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I meant "LDL" not "LDH", Also the risk is for hemorrhagic stroke ( of course, always observe the caveat that if something may raise the risk , that doesn't mean it raises the risk for everyone ) and the research specifically is talking about LDL below 70. The current "ideal" LDL tha many doctors push is 100 ( again, in my opinion, they should be looking at the HDL/LDL ratio, primarily). See Neurology, April 10: https://n.neurology.org/content/early/2019/04/10/WNL.0000000000007454.long

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@afrobin

Are you working on your gut biome? I go to a doctor of naturopathy (university graduate in science) and she has me on a gut healing regimen. 80% of our immune system is in the gut.

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I guess the answer is yes and no. I take a good probiotic but the reason is because I take a lot of antibiotics. I’ve been on daily antibiotics for almost 3 years.

Liked by Dee

I believe you need to go to an internist who is “trained to treat simple and complex problems…coordinating patient care with other specialists as difficult medical problems arise. I got this definition from PIEDMONTHEALTHCARE.COM. Hopefully there should be a choice of several internists close by. They are pretty common. My internist was awesome and solved a lot of complex issues for me. Also I have put you on my prayer lis.t! Hope this helps.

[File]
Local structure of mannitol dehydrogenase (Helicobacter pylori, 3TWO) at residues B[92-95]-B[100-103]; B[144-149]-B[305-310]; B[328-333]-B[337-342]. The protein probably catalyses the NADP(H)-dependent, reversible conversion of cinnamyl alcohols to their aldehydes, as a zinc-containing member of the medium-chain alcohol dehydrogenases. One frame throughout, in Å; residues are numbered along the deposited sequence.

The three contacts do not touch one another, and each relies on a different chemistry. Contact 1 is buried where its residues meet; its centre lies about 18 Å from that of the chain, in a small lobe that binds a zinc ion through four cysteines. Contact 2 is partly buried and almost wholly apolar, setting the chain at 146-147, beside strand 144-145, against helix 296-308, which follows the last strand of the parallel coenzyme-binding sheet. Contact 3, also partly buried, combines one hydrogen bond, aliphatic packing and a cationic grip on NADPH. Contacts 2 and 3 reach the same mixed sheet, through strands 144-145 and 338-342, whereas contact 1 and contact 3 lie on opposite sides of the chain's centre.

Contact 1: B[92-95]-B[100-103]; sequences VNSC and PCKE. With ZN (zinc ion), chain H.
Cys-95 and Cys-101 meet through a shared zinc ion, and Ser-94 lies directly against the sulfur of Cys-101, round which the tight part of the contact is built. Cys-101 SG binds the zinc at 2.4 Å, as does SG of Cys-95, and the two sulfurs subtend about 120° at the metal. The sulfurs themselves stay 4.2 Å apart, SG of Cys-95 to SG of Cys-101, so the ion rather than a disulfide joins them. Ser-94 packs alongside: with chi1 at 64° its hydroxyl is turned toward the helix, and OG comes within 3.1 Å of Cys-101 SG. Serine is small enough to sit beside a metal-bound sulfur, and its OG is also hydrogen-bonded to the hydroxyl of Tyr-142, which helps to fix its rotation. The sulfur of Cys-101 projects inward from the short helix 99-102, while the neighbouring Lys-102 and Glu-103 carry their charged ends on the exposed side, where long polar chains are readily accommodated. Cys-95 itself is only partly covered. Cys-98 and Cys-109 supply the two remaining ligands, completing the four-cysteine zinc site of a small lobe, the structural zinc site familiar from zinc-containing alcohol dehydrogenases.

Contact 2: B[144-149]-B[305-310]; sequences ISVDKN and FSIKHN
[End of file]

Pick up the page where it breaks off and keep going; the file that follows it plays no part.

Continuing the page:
@coralbells1

I believe you need to go to an internist who is “trained to treat simple and complex problems…coordinating patient care with other specialists as difficult medical problems arise. I got this definition from PIEDMONTHEALTHCARE.COM. Hopefully there should be a choice of several internists close by. They are pretty common. My internist was awesome and solved a lot of complex issues for me. Also I have put you on my prayer lis.t! Hope this helps.

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@coralbells1 Thank you. I'm glad to hear you have found a doctor that was able to solve your issues. That's great. I've visited several internists, and all of them were at a loss. There's only so much testing they can do, and if they don't find anything, they don't have a next move. Sadly. Thank you for the prayers. Thank you.

@johnwes5819

@coralbells1 Thank you. I'm glad to hear you have found a doctor that was able to solve your issues. That's great. I've visited several internists, and all of them were at a loss. There's only so much testing they can do, and if they don't find anything, they don't have a next move. Sadly. Thank you for the prayers. Thank you.